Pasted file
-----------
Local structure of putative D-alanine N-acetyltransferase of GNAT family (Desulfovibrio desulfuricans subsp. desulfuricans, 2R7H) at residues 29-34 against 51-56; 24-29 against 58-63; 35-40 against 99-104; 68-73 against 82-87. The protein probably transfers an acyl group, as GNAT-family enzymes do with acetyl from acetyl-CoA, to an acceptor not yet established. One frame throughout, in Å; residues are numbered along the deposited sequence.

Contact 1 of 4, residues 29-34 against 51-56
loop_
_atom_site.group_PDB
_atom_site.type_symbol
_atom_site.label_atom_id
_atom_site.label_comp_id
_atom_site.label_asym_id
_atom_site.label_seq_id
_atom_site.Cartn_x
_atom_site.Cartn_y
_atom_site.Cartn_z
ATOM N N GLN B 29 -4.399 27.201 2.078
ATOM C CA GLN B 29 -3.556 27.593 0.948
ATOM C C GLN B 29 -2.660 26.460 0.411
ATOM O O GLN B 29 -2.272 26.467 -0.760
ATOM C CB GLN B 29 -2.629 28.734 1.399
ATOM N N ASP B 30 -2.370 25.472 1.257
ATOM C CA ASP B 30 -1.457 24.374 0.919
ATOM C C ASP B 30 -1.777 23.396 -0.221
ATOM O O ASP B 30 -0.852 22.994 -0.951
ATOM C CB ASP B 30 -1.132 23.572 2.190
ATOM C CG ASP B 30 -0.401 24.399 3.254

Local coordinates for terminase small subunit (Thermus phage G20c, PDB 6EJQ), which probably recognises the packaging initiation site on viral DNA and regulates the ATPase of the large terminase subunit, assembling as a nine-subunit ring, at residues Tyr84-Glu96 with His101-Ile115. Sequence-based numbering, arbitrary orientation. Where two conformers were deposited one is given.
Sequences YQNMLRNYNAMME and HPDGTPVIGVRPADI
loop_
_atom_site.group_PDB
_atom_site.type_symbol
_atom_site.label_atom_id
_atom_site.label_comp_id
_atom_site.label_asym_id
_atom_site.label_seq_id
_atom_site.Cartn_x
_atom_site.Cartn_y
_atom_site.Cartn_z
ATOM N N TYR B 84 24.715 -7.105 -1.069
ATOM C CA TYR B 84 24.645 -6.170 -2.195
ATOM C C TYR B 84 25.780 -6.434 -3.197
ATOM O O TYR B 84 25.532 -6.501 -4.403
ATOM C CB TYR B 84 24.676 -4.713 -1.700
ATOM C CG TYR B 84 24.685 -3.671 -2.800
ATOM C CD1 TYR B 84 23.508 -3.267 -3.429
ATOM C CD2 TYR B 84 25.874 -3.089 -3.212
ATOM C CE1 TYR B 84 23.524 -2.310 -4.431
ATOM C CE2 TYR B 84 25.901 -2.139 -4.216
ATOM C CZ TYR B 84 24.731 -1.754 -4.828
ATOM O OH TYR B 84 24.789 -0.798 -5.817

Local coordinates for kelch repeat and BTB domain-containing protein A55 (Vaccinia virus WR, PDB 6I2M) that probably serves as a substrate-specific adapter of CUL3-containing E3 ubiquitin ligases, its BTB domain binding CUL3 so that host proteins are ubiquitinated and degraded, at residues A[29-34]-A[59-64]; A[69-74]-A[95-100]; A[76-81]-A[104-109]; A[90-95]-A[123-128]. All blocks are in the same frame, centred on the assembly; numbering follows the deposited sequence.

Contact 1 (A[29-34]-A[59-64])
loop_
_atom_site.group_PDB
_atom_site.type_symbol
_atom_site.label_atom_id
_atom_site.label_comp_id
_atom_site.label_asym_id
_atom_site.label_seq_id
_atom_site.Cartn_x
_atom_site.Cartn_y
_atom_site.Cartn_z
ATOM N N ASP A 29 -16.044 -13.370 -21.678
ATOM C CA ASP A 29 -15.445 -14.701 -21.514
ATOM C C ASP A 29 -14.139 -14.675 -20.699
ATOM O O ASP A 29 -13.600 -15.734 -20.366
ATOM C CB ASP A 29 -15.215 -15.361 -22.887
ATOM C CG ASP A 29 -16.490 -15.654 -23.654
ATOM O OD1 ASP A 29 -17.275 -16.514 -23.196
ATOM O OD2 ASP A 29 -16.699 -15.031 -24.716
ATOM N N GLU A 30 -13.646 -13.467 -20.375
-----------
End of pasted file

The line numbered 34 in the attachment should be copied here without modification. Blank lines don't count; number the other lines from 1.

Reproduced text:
_atom_site.Cartn_y